This company really surprised me the first time I looked at it. How does an an electronics retailer survive – no, thrive – in an environment where e-commerce has been taking over? Well, they do that by adapting, embracing e-retail, and becoming an omnichannel retailer. Simultaneously, their Renew Blue program, initiated in 2012, improved the business across the board. Leaning in to changes rather than doubling down on tradition has served them well. Revenue has compounded at an annual rate of 2.5% over the last decade, while EPS grew at a CAGR of 25.9%.

Another thing surprising about Best Buy? Their dividend.

Their dividend metrics are better than a lot of more well-known names out there. For example, they’ve increased their dividend for 19 consecutive years. That’s actually a pretty lengthy track record. The 10-year DGR is 15.8%, which is obviously great. And the stock yields a juicy 4.6%. It’s not often that you see a yield this high paired with this kind of double-digit dividend growth rate. Plus, we see that it’s a well-covered dividend. The payout ratio is only 40.5%, based on midpoint guidance for this fiscal year’s adjusted EPS.

Best Buy is a surprisingly impressive business. Is the stock a best buy? Maybe.

Nobody can tell you what a stock will do over the next week, month, or year. But what I can tell you about this stock is that it’s attractively valued after getting cut nearly in half from its 52-week high. The P/E ratio is just 8.5. That compares extremely favorably to its own five-year average of 15.1. The stock is almost priced for terminal decline in the business, which simply doesn’t line up with the reality of the numbers. We put out a video not long ago highlighting this stock, estimating intrinsic value of the business at $105.70/share. With the stock currently treading the $77 area, it could very well be a “best buy”.

My third dividend growth stock pick for August 2022 is Huntington Ingalls Industries (HII).

Huntington Ingalls is a major American defense company.

Sovereign defense is secular growth. You have built-in demand for sovereign defense products and services, based on the inherences of human nature. And because these defense products and services become increasingly complex and expensive, you have a natural amount of cost progression layered on top of built-in demand. A powerful one-two punch. This is part of why this company has grown its revenue at a compound annual rate of 4% and its EPS at a compound annual rate of 18.6% over the last decade.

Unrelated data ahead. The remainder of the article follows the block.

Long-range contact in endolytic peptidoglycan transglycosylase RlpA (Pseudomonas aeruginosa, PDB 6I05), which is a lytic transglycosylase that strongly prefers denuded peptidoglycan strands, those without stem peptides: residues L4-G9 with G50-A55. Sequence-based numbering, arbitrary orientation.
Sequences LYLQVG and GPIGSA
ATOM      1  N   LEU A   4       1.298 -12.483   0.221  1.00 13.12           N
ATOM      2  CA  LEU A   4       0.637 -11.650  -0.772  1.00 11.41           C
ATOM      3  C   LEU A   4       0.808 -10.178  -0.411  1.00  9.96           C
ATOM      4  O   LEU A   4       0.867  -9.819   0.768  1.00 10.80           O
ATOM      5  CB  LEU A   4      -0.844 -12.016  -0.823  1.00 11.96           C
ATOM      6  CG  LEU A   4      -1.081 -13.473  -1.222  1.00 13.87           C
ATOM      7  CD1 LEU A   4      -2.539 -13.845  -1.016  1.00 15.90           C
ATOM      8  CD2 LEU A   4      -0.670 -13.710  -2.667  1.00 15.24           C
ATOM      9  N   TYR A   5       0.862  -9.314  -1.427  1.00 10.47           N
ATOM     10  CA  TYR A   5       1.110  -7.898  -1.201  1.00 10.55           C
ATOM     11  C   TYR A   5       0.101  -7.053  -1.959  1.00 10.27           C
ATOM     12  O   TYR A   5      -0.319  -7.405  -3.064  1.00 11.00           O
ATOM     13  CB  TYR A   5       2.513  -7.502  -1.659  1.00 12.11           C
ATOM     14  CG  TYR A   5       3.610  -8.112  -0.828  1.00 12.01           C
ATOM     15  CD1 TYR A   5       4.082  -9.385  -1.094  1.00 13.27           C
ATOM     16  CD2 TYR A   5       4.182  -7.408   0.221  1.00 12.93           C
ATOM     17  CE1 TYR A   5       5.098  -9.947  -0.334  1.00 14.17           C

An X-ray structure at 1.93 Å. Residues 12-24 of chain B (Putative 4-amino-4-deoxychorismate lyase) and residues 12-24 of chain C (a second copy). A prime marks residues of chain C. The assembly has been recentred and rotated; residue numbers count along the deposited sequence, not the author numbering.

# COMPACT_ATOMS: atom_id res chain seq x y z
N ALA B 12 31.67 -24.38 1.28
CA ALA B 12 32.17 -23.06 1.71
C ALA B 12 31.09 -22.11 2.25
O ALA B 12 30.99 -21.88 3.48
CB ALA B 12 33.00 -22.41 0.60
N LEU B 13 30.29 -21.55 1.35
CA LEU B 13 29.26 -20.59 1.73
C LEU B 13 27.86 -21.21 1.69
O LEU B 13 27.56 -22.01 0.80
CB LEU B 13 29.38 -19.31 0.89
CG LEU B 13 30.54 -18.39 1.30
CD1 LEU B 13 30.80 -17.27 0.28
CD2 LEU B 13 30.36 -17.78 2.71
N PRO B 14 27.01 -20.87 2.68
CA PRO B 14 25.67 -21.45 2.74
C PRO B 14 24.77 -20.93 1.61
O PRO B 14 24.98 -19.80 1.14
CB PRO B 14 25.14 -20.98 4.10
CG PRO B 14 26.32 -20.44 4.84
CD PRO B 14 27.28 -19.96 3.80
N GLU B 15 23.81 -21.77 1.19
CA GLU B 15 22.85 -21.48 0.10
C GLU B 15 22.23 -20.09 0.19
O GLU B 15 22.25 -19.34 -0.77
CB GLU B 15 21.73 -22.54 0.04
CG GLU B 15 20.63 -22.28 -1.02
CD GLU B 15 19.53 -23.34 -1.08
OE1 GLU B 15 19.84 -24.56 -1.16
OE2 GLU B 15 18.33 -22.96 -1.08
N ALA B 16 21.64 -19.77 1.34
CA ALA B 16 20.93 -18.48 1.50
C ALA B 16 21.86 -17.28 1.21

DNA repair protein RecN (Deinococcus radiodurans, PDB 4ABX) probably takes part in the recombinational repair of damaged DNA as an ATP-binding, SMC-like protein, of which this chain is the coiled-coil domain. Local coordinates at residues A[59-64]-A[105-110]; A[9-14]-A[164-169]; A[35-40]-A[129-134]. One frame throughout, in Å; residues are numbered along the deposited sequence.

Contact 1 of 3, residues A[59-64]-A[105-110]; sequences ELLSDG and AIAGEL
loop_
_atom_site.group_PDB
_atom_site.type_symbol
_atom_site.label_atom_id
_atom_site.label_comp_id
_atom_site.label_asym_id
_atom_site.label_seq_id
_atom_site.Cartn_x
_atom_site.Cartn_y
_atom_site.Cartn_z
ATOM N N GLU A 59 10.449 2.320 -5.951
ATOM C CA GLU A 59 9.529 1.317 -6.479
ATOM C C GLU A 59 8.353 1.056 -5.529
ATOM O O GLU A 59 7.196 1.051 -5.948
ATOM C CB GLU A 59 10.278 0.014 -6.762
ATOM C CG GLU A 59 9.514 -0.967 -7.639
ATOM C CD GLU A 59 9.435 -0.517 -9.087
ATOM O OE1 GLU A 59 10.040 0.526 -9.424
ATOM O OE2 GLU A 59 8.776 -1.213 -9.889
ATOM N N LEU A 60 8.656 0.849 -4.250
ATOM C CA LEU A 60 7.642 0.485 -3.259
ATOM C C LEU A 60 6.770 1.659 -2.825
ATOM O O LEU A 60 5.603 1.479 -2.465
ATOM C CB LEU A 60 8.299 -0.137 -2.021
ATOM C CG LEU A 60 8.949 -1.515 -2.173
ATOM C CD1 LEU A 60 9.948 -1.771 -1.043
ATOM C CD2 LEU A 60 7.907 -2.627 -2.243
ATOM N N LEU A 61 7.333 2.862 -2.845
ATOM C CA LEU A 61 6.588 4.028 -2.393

Secular defense growth. Secular dividend growth.

The company has increased its dividend for 10 consecutive years, which is as long as the track record could possibly be – the company was spun off in 2011. The five-year DGR is 17%. Fantastic. And you even get a pretty good yield here, with the stock offering a 2.3% yield. This dividend also looks very safe to me, based on the payout ratio of 35.4%.

This under-the-radar stock really should be on your radar. Pun intended.

Huntington Ingalls is the only company that manufactures certain products for the US military, such as nuclear-powered aircraft carriers. And with geopolitics currently running hot, this company is unlikely to see orders slow down. Actually, it’s the opposite – their backlog is nearly $50 billion. That’s more than five times the size of the company’s entire market cap. We will have a full analysis and valuation video coming out soon, if it’s not out already, on Huntington Ingalls, highlighting what an appealing long-term idea this is for dividend growth investors.

In that video, the intrinsic value estimate for the business comes out to $239.63/share. The stock is currently priced at around $209. Potential 15% undervaluation on a great business benefiting from current world affairs with a $50 billion backlog? I think you could do a lot worse than that.

My fourth dividend growth stock pick for August 2022 is Altria Group (MO).

Altria is one of the world’s largest tobacco companies.

This is a “sin” stock. Tobacco is obviously not necessary in any way. Totally discretionary. However, a large chunk of our society is discretionary in nature. There’s very little about our modern-day lives that equate to simple subsistence and necessity. What’s great about this particular business is that it benefits from a spectacular level of pricing power, owed to the fact that it sells addictive products with inelastic demand. This is why, even with its industry in secular decline, Altria has posted up a 2.1% CAGR for revenue and a 9.4% CAGR for EPS over the last decade.